Saturday, May 06, 2006
Writing for Amateur Ensembles
Antonio A. Celaya writes:
Dear Sequenza 21 Editors (or whatever the title is for blog keepers),
I hope that you won't find it presumptuous of a mere lurker about sequenza21 to suggest a topic for one of the discussions chains. Please forgive me if it's been done.
I think that an excellent topic might be whether New Music circles have injudiciously ignored writing for amateur ensembles. While this is not 19th century Vienna and we have fewer folk who gather on Saturday evenings to play string quartets, the largest portion of the musical ensembles active in the United States are people who perform together for fun. There are probably many times as many amateur choirs in the country as there are paid orchestras. There are smaller numbers of orchestras and wind ensembles filled with doctors, engineers, janitors and carpenters who love to play.
I am a composer, albeit a composer unburdened with those pesky problems of commissions and frequent performances, and I recognize that writing for highly skilled performers allows one to stretch one's skills and expression in directions not possible with less skilled performers. However, there are a hell of a lot of ensembles out there that are strangers to much in the way of new music.
Getting those groups to play new music is no easy matter. This is especially true with choirs. There seems to be long established enmity between many a New Music milieu and choirs. Many composer friends have told me that they hate vocal music and in particular hate choral music. There is a ton of great choral music from the last 30-40 years, in particular there's an impressive body of works from the Nordic countries inspired by Eric Ericson's virtuoso ensembles and those of his students.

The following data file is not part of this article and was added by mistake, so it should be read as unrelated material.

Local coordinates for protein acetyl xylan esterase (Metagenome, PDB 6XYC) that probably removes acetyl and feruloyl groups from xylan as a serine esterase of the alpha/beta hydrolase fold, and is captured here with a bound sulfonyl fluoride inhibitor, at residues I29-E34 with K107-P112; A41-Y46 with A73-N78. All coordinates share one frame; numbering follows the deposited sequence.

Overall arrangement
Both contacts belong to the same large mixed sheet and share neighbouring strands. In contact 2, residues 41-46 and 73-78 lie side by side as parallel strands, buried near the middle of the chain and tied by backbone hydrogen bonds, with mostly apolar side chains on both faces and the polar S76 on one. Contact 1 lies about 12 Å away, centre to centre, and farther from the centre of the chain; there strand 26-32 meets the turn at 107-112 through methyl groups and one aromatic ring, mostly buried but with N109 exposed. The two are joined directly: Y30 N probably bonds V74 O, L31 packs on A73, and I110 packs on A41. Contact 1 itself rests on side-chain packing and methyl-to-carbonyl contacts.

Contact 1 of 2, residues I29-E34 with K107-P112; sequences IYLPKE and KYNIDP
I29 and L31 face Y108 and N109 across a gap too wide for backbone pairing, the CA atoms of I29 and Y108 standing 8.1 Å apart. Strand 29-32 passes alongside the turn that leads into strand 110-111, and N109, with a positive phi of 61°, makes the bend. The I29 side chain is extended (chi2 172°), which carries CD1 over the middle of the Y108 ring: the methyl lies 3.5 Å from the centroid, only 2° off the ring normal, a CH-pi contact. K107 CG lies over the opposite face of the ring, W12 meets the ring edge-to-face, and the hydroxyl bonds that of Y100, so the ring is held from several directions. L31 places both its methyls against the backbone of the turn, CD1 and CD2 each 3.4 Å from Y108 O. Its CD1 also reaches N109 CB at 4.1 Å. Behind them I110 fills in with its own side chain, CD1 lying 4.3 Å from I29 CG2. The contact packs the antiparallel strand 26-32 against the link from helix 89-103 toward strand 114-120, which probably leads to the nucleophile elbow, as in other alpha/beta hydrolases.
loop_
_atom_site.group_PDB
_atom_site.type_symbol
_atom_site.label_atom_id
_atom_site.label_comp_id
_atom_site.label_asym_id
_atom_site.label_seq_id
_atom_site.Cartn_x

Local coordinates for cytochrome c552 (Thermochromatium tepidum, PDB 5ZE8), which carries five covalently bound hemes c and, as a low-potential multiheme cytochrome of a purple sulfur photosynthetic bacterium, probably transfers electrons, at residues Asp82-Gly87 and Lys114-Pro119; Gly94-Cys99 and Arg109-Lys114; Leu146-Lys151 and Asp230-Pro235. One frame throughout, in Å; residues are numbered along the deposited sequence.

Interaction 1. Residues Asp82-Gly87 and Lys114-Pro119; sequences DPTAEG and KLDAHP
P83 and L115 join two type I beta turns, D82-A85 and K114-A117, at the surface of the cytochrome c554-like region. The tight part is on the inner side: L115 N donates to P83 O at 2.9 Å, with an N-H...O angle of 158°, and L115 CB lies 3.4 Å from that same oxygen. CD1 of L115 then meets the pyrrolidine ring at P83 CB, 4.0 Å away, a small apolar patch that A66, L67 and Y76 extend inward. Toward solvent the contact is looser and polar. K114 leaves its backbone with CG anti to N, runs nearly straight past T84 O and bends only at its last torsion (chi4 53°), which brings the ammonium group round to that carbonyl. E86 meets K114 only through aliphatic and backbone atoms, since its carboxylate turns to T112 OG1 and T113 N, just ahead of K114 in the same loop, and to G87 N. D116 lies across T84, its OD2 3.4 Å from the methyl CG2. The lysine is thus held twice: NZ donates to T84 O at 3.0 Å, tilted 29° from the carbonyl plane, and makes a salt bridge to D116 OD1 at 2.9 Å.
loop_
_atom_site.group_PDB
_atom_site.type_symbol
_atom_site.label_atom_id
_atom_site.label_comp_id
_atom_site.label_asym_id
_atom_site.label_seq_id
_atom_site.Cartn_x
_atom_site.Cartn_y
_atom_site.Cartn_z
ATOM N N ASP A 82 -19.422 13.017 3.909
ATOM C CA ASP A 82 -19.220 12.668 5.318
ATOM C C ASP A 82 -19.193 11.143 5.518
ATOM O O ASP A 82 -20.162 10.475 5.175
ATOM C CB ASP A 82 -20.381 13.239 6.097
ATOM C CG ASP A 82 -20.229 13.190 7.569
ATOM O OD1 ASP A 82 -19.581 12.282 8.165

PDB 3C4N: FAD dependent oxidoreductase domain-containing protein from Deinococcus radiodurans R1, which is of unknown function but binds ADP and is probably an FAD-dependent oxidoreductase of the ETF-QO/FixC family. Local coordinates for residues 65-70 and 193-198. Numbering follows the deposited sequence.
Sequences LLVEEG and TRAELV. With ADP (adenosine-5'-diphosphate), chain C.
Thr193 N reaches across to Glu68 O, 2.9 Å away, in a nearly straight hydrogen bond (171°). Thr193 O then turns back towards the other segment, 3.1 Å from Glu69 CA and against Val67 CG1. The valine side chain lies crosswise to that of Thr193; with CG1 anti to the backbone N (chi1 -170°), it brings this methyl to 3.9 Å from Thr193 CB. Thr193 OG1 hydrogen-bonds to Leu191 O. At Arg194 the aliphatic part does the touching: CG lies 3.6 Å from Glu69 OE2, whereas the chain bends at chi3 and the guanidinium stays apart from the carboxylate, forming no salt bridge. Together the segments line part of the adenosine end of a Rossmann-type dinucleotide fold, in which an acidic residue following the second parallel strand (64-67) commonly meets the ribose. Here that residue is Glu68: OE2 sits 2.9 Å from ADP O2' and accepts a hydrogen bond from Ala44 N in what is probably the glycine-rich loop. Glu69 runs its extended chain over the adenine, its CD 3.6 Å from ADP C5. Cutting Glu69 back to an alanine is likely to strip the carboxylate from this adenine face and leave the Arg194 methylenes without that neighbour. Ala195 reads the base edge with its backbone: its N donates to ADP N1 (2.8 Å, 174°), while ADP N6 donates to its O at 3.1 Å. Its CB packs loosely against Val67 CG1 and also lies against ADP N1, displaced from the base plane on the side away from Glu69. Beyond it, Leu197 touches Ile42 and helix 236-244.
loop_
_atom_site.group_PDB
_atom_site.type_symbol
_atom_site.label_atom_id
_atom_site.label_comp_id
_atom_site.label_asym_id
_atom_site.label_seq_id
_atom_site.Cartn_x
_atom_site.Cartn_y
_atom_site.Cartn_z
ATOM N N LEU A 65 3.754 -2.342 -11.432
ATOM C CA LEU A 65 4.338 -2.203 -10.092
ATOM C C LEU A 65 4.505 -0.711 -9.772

If sequenza21 readers don't know works like Ingvar Lidholm's "Arriveder le stelle" or Per Norgaard's "Wie en kind" or his "Frost Psalm" then they are missing out. I sing with various ensembles and it is true that many singers long ago closed their mind to anything written after Elijah. It's also true that a composer has to compose a piece for amateur choirs that is simple enough that amateur singers can get their pitches. Some genres of New Music may just not be able to crossover in that "unknown region."
There is an organization in England dedicated to commissioning and collecting new music for amateur ensembles. Ought the United states have similar organization advocating with ensembles for composers, and encouraging composers to write for amateurs both talented and not so talented?
Some of the distance between the New Music world and the amateur musical world arises from the New Music world's excessive anxiety about whether one is a "professional composer." The fact is few composers make the bulk, or any of their living, off their compositions. More power to those who do. I wish I were among them. They have my admiration. The goal is to get composers' music played, and only then can we begin to worry more about who's getting paid. The less relevant we become the less likely anyone is to get paid for their compositional life.